Quantifying the likely harms and benefits of novel, disruptive therapeutics such as genome editing will always involve considerable uncertainty. Within the permissible spectrum of CRISPR-mediated activities, rigorous regulatory approaches for risk and benefit assessment will be essential. This is not to assert that all regulatory insufficiencies require probing evaluations of their specific applicability and adequacy in respect of genome editing. Jurisdictions may legitimately set different thresholds for an acceptable risk–benefit ratio. Nonetheless, several features of any assessment process should be universally required. In particular, regulatory processes must be grounded in adequate scientific expertise, but take into account social as well as technical aspects of risk.
We argue that it will be challenging for clinicians or regulatory agencies to navigate the risks and benefits of translating genome editing into the clinic by relying on expert judgement alone, and that broader consultation is required. Trials of CRISPR-mediated somatic cell therapies present an opportunity to engage a wider range of stakeholders, especially patients and patient groups, in determining the acceptable thresholds for risk and benefit. Ideally, this means not only considering what magnitude of risk is acceptable, but discussing which outcomes are taken into consideration, and what counts as harm or benefit, and to whom .
Regulators have traditionally shown reluctance to engage widely in the course of their risk–benefit assessments. National regulators of medical products, for example, often operate in conditions of secrecy, with the European Medicines Agency, the Japanese Pharmaceuticals and Medical Devices Agency, and the Australian Therapeutic Good Administration typically only publishing information about product reviews and the evidence on which they rest after they have made made their decision. By contrast, US Food and Drug Administration Advisory Committee meetings are open to public participation.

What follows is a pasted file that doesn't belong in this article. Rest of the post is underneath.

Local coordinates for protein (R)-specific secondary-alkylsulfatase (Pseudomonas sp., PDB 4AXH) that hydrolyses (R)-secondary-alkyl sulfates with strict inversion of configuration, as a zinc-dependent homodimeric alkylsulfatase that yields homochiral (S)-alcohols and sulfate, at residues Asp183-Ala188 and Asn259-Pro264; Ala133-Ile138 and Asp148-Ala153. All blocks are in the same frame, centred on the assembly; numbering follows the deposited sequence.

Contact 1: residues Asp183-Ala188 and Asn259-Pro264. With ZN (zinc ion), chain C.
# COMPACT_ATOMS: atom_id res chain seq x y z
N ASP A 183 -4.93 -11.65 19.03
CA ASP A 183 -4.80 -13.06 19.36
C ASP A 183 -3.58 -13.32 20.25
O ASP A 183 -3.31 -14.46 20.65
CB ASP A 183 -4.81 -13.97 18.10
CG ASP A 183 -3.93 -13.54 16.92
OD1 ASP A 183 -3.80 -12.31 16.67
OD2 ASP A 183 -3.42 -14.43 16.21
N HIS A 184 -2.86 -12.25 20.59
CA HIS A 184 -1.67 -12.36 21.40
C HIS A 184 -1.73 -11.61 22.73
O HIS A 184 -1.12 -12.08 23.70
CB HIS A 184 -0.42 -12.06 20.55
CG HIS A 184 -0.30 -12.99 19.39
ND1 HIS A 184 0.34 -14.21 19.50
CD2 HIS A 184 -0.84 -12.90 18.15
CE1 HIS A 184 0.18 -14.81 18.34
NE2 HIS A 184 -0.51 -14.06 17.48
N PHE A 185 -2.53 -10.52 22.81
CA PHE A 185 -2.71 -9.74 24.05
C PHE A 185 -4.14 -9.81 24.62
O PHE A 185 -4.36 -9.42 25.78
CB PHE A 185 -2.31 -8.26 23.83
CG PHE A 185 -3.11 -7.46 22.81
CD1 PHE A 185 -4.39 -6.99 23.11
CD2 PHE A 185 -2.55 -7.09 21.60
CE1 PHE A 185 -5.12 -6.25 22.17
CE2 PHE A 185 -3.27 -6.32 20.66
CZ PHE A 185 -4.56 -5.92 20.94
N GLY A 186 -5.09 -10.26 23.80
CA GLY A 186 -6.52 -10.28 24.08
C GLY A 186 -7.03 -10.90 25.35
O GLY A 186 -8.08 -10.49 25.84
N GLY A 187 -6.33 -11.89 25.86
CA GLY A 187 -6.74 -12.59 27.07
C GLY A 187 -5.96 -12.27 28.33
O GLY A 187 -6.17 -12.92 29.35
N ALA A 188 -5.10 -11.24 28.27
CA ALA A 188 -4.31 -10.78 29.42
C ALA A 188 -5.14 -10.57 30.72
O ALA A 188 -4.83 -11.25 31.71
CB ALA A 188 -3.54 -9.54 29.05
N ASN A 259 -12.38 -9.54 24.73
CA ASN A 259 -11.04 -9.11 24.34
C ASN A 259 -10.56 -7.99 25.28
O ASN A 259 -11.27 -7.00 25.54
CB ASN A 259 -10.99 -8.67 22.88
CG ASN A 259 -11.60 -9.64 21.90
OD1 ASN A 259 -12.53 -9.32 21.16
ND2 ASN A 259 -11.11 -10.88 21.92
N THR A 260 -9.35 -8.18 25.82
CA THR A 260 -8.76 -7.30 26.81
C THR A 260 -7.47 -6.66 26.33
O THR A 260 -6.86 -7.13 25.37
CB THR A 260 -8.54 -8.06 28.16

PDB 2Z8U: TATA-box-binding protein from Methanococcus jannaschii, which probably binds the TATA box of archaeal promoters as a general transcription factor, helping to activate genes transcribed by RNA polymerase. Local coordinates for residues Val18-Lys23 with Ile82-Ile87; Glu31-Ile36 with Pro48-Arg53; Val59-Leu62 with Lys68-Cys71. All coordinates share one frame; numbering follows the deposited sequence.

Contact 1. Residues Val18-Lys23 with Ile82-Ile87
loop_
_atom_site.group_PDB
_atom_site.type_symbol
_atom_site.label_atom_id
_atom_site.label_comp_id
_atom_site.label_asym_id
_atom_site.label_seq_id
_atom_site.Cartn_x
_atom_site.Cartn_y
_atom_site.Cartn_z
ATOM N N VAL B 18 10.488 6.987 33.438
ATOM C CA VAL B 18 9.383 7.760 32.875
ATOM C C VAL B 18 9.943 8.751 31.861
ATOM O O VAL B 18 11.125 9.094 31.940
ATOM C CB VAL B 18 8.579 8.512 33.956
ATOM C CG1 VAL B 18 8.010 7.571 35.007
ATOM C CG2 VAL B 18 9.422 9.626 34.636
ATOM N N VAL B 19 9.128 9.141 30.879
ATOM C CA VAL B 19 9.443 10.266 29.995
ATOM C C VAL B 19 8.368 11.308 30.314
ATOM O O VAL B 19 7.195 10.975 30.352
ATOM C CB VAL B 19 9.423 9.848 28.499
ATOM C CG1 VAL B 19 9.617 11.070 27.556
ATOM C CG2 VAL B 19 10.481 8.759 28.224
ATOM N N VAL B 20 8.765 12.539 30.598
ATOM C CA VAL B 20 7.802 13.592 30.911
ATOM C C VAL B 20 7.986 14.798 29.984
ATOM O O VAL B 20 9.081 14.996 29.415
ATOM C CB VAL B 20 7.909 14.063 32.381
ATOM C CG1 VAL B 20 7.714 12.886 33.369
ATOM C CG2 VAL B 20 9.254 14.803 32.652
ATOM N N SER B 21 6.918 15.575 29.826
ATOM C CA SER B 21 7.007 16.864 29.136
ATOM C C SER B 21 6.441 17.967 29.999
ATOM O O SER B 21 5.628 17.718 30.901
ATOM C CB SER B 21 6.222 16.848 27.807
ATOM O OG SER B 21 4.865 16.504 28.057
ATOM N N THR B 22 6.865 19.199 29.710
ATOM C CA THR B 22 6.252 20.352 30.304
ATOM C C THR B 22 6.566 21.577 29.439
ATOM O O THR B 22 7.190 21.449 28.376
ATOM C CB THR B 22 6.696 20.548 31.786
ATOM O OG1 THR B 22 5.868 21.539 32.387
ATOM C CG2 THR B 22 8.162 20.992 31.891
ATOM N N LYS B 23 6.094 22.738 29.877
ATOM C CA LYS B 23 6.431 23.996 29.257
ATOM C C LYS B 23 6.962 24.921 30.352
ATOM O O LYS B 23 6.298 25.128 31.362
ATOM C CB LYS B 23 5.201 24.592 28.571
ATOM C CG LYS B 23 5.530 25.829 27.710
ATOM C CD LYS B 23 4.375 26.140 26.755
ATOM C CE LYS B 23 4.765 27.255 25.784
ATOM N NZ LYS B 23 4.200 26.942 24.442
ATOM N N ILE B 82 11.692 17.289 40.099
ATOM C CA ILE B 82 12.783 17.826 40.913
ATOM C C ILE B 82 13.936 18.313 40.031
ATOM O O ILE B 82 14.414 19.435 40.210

Human research ethics committees, which take responsibility for approving and monitoring clinical trials in most countries, present a greater opportunity for broad engagement. They are generally required to have a diverse membership base, including members who are not trained in science. Nonetheless, medical and scientific members have consistently been assessed as having a greater influence on committee decision-making than others, even where community-wide ethical issues are present . And astonishingly, some research ethics codes (e.g., the US Common Rule ) expressly prohibit considering the potential long-term social implications of a research project.
Some programmes, such as the European Patients’ Academy on Therapeutic Innovation and the US Professional Patient Advocate Institute provide training and support to enable patients to engage as advocates in the drug discovery process. But it remains unclear whether there will be longer-term institutional support for more direct involvement of patients and their representatives . Incorporating improved public and stakeholder engagement mechanisms will assist in future-proofing regulation. More work needs to be done to develop appropriate mechanisms for open and inclusive multi-stakeholder dialogue.